French firms to conduct studies on impact of dam on river Nile.
Egypt, Ethiopia and Sudan have selected two French firms to conduct studies on the potential impact of Ethiopia's controversial Grand Ethiopian Renaissance Dam (GERD) on the flow of the river Nile, following a deal signed in the Sudanese capital Khartoum on 29 December.
The agreement to commission project management companies BRL Group and Artelia follows a tentative co-operation deal signed in Khartoum on 23 March. That deal outlined regional principles involving the Nile water being shared by the three nations who also pledged to resolve any potential disputes by peaceful means.
The countries have been in high-level negotiations since 2013, and the latest agreement comes following prolonged discussions between the foreign and water ministers of the three countries involved.
Technical studies on the impact of the $4 billion dam, which is located in the Benishangul-Gumuz region about 40 km east of the Sudan border, will start in February, and are expected to take between six and 15 months. The three nations' foreign and water ministers are also scheduled to meet again in February.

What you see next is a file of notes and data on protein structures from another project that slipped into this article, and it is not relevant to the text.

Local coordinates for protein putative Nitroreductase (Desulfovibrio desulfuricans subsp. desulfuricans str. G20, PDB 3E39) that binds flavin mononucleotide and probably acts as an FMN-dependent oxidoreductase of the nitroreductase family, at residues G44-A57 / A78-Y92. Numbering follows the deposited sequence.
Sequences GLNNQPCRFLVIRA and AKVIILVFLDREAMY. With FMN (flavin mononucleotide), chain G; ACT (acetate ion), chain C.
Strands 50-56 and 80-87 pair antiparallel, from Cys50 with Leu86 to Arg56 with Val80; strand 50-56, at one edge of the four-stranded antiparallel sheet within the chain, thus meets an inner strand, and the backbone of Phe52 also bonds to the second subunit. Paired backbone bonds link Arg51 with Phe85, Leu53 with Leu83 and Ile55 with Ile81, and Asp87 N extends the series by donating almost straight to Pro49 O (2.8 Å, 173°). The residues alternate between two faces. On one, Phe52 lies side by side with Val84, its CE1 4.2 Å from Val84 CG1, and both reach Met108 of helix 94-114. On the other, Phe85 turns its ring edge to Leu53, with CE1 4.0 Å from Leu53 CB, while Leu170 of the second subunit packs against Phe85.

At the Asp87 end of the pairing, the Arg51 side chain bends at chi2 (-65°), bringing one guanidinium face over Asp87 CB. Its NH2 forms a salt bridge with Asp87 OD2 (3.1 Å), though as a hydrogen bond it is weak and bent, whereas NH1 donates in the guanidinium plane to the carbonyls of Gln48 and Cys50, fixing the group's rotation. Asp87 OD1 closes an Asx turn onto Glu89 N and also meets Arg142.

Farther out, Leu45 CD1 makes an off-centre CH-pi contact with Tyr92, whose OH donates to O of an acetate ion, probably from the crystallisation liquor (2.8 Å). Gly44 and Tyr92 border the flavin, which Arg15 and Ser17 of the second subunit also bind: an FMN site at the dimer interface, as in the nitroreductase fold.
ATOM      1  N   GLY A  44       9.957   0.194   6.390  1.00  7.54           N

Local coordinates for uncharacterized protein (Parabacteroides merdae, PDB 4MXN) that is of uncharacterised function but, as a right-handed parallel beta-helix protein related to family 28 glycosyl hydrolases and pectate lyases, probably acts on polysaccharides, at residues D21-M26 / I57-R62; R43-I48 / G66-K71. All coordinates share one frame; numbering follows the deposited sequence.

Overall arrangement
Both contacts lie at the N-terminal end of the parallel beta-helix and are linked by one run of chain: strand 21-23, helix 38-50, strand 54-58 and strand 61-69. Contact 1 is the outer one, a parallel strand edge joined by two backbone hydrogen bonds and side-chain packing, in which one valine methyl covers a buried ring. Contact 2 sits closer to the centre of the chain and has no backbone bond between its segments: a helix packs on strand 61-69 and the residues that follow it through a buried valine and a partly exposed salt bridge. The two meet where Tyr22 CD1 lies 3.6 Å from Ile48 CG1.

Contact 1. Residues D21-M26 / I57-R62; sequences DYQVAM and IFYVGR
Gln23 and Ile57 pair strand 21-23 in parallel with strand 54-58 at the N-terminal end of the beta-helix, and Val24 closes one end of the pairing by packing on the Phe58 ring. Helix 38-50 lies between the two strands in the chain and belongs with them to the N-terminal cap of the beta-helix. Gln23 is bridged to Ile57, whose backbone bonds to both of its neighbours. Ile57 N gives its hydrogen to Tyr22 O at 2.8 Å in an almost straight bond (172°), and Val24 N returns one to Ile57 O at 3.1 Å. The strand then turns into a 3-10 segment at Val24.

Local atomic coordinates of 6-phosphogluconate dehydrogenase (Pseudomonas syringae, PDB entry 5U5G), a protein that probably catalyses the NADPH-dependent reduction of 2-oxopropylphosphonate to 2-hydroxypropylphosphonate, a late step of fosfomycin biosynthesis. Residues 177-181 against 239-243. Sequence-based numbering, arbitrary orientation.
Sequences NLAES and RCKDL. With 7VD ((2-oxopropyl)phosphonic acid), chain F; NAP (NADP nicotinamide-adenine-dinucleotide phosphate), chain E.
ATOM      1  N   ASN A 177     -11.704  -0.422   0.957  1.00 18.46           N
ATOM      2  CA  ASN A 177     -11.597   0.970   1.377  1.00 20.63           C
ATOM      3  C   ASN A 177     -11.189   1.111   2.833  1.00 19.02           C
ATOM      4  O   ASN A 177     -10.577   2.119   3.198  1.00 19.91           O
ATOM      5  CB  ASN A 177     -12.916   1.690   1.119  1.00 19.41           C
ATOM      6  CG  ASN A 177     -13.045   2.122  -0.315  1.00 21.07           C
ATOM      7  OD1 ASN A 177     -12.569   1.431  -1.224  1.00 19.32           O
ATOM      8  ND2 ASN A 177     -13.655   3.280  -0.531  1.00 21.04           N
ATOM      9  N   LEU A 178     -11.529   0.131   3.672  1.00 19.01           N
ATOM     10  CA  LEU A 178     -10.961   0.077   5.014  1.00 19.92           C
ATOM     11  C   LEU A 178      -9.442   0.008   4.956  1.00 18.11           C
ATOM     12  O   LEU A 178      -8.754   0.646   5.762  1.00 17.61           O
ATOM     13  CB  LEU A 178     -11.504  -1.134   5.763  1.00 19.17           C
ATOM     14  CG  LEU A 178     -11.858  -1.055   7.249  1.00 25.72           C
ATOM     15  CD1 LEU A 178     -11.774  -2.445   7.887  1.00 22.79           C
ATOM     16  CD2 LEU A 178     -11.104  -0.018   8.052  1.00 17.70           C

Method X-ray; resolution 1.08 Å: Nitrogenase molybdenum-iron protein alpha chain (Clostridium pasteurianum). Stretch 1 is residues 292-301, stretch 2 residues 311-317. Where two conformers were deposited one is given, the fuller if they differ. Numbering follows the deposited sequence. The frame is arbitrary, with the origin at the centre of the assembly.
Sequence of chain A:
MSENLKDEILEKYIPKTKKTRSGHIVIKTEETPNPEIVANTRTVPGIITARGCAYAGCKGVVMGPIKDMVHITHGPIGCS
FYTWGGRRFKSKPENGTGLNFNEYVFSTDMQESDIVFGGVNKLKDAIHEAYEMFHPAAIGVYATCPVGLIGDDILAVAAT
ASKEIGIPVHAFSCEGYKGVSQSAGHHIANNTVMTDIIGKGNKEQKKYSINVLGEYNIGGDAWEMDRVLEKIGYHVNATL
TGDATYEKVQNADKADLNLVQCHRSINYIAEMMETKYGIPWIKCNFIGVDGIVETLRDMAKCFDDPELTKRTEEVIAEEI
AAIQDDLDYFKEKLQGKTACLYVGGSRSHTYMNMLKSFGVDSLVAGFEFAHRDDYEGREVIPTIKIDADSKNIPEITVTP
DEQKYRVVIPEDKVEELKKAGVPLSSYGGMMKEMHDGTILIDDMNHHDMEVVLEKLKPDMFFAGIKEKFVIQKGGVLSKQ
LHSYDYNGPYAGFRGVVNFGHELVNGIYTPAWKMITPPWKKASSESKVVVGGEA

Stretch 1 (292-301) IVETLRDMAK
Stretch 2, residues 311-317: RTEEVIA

Although the impact studies have yet to even begin, officials say that some 50 per cent of the 6,000-MW dam is already completed, undertaken by major Italian construction firm Salini.
Previously Egypt had expressed grave concerns on the impact of Ethiopia’s enormous hydroelectric project, as Egyptians rely on the Nile for agriculture and almost all of their drinking water.
Egypt has long held veto rights over all upstream water projects, following a 1929 colonial-era agreement with Britain. A subsequent deal in 1959 saw Egypt share its Nile water rights with neighbouring Sudan. That agreement granted Egypt 55.5 billion cubic metres of water, and Sudan 18.5, out of an annual total of 74 billion cubic metres of water.
The latest developments in regional co-operation over the dam come as Ethiopia experiences food shortages, power cuts and drought across the country.